Dr Sarah Ingham is a former Deputy Chairman of Chelsea and Fulham Conservative Association. She is currently working on a project about the British Army since 1945.
Hearing about expressions of sympathy for Jeremy Corbyn from a Hilton sounded so bonkers that many must have assumed that they came from Paris, rather than her namesake, Steve.
But the former Cameron consigliere and champion of the Big Society is on to something. The election of Britain’s very own Bernie Sanders as Labour’s leader last September was far from the disaster that many Conservative MPs and activists persist in crowing about.
Thanks to the introduction of fixed term five-year Parliaments – a measure, unless repealed, whose idiocy will be only be apparent to Conservative MPs on Day One of Opposition – the Labour Party has found itself with plenty of time on its hands. Anyone who remembers the Conservative Party general elections defeats of 2001 and 2005 knows that it can take a long time to re-group, re-think and rebuild morale – let alone a war chest.
In a Guardian interview, Hilton identified “the very bullying ganging-up by the political establishment” on Corbyn. Ganging-up implies some sort of concerted effort, which is doubtful, but the term “bullying” rings all too true. Alas, that bullying approach and tone too often emanates from the Government side of the Commons.
It seems not to have occurred to most Tory MPs – and indeed to his Labour detractors – that the public might view Jeremy Corbyn as a rather welcome change. Unspun and homespun, he’s genuine. Do voters really object to his quiet courtesy or to his allotment? Do they mind that he doesn’t patronise them by pretending to like celebrity culture and football? Do they dislike the fact he doesn’t pander to the press?
Instinctively on the side of the underdog, the fair-minded British public dislike are braying bullies. It does the Conservative cause no favours in the long-term when Corbyn’s Conservative opponents play the man and not the ball. The term ‘nasty party’ should be a source of shame, not a badge of honour.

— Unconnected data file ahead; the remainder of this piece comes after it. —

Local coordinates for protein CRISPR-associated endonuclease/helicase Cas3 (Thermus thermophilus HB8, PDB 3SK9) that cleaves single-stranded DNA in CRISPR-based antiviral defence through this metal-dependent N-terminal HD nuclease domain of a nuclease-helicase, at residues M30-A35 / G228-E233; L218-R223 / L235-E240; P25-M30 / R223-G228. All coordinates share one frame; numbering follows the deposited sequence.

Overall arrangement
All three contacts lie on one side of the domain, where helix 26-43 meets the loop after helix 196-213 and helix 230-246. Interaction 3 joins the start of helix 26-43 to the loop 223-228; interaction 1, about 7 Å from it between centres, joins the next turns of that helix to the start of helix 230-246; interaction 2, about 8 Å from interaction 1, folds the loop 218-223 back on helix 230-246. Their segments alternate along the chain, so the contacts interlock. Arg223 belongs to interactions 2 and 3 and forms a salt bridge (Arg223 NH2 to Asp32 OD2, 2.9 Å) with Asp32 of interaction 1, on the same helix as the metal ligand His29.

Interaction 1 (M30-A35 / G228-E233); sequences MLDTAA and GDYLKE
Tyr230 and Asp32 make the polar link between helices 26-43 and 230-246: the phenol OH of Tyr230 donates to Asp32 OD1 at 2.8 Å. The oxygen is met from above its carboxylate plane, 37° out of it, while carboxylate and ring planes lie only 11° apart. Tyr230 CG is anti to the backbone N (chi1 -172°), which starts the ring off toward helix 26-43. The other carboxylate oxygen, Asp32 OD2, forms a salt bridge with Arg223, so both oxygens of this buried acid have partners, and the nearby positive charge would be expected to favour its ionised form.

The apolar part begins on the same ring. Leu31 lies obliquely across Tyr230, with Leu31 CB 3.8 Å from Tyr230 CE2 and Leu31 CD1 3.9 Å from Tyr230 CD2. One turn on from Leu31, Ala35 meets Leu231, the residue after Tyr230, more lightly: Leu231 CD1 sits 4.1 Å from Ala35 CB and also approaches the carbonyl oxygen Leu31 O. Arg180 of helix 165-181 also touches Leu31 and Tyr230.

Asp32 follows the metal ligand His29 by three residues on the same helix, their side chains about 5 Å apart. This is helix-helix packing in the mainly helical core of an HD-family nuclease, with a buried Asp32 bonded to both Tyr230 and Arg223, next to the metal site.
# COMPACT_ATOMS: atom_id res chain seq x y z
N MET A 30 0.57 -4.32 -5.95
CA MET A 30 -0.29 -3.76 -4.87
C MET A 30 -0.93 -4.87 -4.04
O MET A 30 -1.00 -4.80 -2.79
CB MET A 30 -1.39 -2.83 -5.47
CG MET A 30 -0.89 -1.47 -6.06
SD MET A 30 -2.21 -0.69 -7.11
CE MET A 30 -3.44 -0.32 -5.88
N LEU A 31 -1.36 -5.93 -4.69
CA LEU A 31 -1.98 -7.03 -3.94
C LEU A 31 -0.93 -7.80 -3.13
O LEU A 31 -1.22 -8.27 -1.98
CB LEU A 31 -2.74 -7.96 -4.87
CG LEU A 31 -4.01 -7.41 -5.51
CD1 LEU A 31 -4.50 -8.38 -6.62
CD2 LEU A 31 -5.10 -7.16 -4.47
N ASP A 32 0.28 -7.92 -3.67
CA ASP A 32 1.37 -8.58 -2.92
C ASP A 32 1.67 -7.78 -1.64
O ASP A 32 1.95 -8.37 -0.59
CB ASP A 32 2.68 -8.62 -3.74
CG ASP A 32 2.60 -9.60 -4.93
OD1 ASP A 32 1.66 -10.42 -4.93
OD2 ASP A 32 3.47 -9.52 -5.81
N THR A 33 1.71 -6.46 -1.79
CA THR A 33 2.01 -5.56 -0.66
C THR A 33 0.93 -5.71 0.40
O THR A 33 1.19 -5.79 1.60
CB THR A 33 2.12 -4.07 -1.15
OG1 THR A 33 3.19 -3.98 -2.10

The public really do not give much of a monkeys that Corbyn is not Prime Ministerial, because they have figured out that he is probably never going to be Prime Minister. Many Opposition leaders are little more than caretakers, as William Hague, Iain Duncan-Smith and Michael Howard could testify.
Come 2020, Corbyn will probably have long thrown in the towel as Labour leader – so what he wears, what he sings and whether he kneels will be pretty immaterial. At minimum, Jeremy Corbyn represents a decisive break from the stale, discredited Blair-Brown era. By contrast, Liz Kendall, Andy Burnham and Yvette Cooper represented more of the same-old, same-old.
It is doubtful whether the other leadership contenders would have engaged and enthused tens of thousands of people – or inspired their very own political Praetorian Guard. The Momentum movement is said to number about 100,000 activists, while in the last 12 months the Labour Party’s membership has doubled to almost 400,000.
Can the Tory Party claim that it had a similar surge in grassroots support during a first year in Opposition? Or even in Government? Why not? Maybe, just maybe, Conservatives have something to learn from the current leader of Her Majesty’s Most Loyal Opposition.